While John 3:16 speaks of the atonement as revealed in history as the basis of the offer of salvation to the world (which is compatible with the Sincere Free Offer view), the verse does not speak of (1) any eternal decree, or (2) Christ paying for the sins of any individual.  

The Atonement, as spoken of in this text, results not in paying for the sins of the entire world, but in making an offer of salvation to the entire world:

“…He gave His only begotten Son that [for the purpose that] whosoever believes in Him [an offer with a condition] should not perish but have eternal life.”  

The text speaks of an offer, but it does not say that Christ paid for the sins of the whole world.


(2) The Limited Atonement View

The scriptures teach a Limited Atonement (that Christ paid only for the sins of the elect), just not in this passage.  

Usually those who argue for such a elect-only view of John 3:16 go to other passages and other books of the Bible that teach limited atonement in order to interpret John 3:16.  From other passages in the Bible they qualify the universal language and the concept of the “world” in John 3:16.  This, however, uses the general context of all of scripture to over-ride the specific context and flow of thought in John 3.  Basic principles of interpretation, both from natural knowledge and in special revelation, teach that specific context has a greater priority than the general context.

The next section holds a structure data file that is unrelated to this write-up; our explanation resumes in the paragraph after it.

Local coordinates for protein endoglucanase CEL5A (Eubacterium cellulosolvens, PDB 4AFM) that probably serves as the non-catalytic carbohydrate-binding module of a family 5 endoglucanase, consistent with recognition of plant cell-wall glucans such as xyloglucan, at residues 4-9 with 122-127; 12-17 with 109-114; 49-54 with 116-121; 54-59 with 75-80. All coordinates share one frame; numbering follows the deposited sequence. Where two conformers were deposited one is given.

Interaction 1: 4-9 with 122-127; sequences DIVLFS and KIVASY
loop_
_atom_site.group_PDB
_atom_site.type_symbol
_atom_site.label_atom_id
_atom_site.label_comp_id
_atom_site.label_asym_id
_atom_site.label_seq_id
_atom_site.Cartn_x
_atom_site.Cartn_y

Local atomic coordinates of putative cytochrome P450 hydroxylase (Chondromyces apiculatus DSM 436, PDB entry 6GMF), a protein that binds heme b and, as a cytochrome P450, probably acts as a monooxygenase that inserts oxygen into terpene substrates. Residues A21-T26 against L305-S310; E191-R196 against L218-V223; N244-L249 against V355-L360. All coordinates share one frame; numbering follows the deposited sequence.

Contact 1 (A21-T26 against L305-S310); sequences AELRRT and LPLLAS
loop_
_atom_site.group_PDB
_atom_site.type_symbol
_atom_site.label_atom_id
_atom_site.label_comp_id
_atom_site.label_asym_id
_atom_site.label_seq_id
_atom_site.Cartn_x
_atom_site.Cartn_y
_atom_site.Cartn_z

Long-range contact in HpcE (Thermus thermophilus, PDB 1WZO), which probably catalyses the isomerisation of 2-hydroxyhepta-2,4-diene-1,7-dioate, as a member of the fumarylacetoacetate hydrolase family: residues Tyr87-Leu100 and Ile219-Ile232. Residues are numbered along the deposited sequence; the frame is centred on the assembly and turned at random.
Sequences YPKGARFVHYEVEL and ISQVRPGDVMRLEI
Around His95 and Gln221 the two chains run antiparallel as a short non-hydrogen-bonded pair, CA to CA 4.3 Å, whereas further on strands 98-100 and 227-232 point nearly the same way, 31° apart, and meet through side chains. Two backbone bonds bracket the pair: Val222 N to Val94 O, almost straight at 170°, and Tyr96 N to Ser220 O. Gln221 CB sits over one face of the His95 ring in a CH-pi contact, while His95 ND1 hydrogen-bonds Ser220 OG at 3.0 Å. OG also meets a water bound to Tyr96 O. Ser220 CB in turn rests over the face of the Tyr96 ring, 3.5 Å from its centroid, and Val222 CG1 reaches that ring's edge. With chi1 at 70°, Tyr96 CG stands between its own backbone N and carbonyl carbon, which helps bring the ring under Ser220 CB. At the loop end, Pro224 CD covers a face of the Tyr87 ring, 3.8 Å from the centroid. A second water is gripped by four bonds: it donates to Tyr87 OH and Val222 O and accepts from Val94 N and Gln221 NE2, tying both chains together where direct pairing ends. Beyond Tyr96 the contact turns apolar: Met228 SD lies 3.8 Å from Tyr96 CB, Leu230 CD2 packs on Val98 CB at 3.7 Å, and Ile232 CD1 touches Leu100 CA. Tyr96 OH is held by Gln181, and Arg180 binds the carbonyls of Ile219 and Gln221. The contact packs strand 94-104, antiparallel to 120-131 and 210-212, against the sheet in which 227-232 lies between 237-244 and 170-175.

Does the “world” in John 3:16 mean only the elect?  No, for two reasons:  

(1)  The passage goes on to speak of the “world” as rejecting God and perishing in verses 19 and 20: “light is come into the world, and men loved darkness, rather than the light because their deeds were evil.  And this is the condemnation, that light is come into the world, and men loved darkness rather than light…”  How is it that “world” can mean elect in verse 16, and then in the same breath mean reprobate a few verses later, with no contextual clues to say otherwise?  Such an interpretation of the passage must assume an equivocation (a difference of meaning) on the word “world” in the same breath.